UAE Ministry of Justice improves infrastructure

The UAE’s Ministry of Justice Islamic Affairs & Awqaf has implemented a FastIron 800 switch from Foundry Networks. The installation is part of the Ministry’s ongoing infrastructure overhaul.

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By  Simon Duddy Published  May 4, 2004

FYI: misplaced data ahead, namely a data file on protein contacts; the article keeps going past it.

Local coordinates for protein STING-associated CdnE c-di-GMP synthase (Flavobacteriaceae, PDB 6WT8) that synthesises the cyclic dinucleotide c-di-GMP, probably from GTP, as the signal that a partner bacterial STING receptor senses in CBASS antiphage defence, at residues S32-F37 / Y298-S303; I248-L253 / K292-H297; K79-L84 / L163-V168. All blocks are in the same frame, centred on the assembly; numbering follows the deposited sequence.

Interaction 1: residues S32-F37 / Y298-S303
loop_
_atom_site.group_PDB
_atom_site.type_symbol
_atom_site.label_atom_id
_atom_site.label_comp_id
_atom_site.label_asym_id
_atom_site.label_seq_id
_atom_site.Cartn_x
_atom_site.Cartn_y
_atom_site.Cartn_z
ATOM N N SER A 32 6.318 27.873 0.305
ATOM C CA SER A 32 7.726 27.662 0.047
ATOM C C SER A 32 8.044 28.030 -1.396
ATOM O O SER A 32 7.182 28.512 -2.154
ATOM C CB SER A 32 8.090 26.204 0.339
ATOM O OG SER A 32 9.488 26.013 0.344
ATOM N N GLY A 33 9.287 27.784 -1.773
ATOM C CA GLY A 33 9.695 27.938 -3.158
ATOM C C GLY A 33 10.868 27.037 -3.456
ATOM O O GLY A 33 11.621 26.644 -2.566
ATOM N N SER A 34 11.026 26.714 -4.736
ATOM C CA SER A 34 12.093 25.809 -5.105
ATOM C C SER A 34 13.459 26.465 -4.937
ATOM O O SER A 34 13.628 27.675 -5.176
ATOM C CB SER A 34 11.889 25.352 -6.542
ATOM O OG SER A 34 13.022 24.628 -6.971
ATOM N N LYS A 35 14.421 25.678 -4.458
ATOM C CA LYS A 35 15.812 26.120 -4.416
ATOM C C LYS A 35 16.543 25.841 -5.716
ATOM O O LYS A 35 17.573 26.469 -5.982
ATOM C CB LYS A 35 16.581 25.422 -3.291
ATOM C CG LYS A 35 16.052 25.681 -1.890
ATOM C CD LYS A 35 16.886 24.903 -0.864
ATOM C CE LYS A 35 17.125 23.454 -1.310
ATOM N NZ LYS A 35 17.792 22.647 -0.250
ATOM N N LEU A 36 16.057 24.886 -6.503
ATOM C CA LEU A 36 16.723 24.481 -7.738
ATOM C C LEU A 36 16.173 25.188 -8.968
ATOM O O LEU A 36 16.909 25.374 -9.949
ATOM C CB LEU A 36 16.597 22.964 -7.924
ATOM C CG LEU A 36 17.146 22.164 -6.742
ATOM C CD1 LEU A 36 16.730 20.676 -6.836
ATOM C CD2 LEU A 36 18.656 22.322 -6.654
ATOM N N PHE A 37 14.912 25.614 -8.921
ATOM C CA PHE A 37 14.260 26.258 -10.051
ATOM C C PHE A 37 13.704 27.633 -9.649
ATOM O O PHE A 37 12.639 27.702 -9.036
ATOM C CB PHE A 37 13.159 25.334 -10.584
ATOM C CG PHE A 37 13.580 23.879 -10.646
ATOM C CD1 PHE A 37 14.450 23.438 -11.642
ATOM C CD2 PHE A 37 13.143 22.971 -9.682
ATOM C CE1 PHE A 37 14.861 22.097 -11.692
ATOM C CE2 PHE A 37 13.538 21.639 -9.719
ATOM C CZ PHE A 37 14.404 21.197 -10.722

|~|Fdry_ServerIron_m.jpg|~|“We opted for the FastIron 800 because it is a strong product with good specifications,” says Sultan Abdul Hameed Al Ali, IT manager at the Ministry of Justice Islamic Affairs & Awqaf. |~|The UAE’s Ministry of Justice Islamic Affairs & Awqaf has implemented a FastIron 800 switch from Foundry Networks. The installation is part of the Ministry’s ongoing infrastructure overhaul that will eventually see its network fully integrated with the Federal Government’s backbone and high speed connectivity delivered to the desks of its entire workforce. Other components in the network include Cisco routers and a wireless access point from 3Com. The FastIron 800 is a Layer 2 and base Layer 3 switch. Based on the vendor’s JetCore ASIC chipset, the switch touts high port density, 10 Gigabit Ethernet interfaces and ternary content addressable memory (TCAM) for wire-speed switching and policy based routing (PBR). It was these features, among others, that first drew the Ministry of Justice Islamic Affairs & Awqaf to the FastIron 800. “We opted for the FastIron 800 because it is a strong product with good specifications,” says Sultan Abdul Hameed Al Ali, IT manager at the Ministry of Justice Islamic Affairs & Awqaf. “Many other backbone products don’t have the features that the Foundry [switch] does and it also has a good price point,” he adds. The FastIron 800 replaces a smaller switch in the Ministry, which it had used to connect a select band of users to the Ministry of Finance and GIA. Over this connection, the Ministry’s users accessed core back office applications for finance, payroll and human resources (HR). “We had a small switch and we connected on a cable-by-cable basis. This was very slow. Also, when we wanted to add a new PC it meant we had to create a trunk and keep checking it,” explains Al Ali. “It was very slow when many users accessed it at the same time and we had to deal with complaints,” he adds. Integrating the Ministry’s new network with the Ministry of Finance and the GIA’s backbone has been relatively easy. According to Al Ali, it was a simple configuration job that he and his technical staff of ten carried out. “They [the other ministries] have the backbone so we just configured our network with that, which was easy,” he says. Users access the main government backbone via a local area network (LAN). In most instances this LAN manifests itself as cables to desks. However, due to restrictions on the architectural restructuring that can be carried out in some parts of the Ministry, a wireless solution has also been deployed. “We have wireless in two offices — one in the Minister’s office because we didn’t want to trunk in there and also in the Minister’s secretary’s office,” says Al Ali. “This connection is created using a 3Com access point and the range is about 90 metres,” he explains. By accessing the applications hosted by the Ministry of Finance and the GIA over the Foundry switch-based network, access speeds have risen dramatically. “We have to have a reliable network because every ministry has one and our users need to access the applications,” says Al Ali. In addition to facilitating faster access to other public sector departments for back office staff, the FastIron 800 has allowed Al Ali to create a shared network within the Ministry. In turn, this allows users to print more effectively and share files on which they are working. In the near future, the network will also be used to run the Ministry’s own software stack. Currently out to tender, applications due to be installed include an archiving system and an automated workflow solution. In addition, the government body is considering rolling out its own set of HR applications. “We are currently preparing the quotations for these [apps]. Many companies are bidding for the tender and we will choose the ones that best fit our specifications and price,” say Al Ali. “Once we have implemented them, these apps will also run over the network,” he explains. When the entire software stack is live, upwards of 60 users from the Ministry will use the network. Once it is connected to the Abu Dhabi Courts this number will increase yet further. The redundancy required to ensure each user has the access they require has been addressed by doubling up on key components. “You have to have redundancy because if you don’t then when the network goes down the users also go down,” says Al Ali. To further ensure that the network performs at its peak, the Ministry intends to make full use of the FastIron 800’s management modules, which include hot-swappable, load-sharing power supplies and interface modules. Al Ali and his team are also using Microsoft’s Active Directory to manage user access and ensure no one is misusing the network. “What makes the network slow is when people download files. If they are downloading ones that are not necessary then it is wasted bandwidth,” he says. “We monitor and manage the network from our office. We have control and the user cannot install anything bad. We can also scan viruses,” Al Ali explains. On the security front, the Ministry is currently using the FastIron’s IronShield component, which protects against Denial of Service (DoS) attacks and prevents unauthorised access. However, in addition to integrating the network with the Abu Dhabi Courts and ensuring users are reaping the full benefits of its infrastructure, the Ministry plans to deploy more security tools soon.||**||

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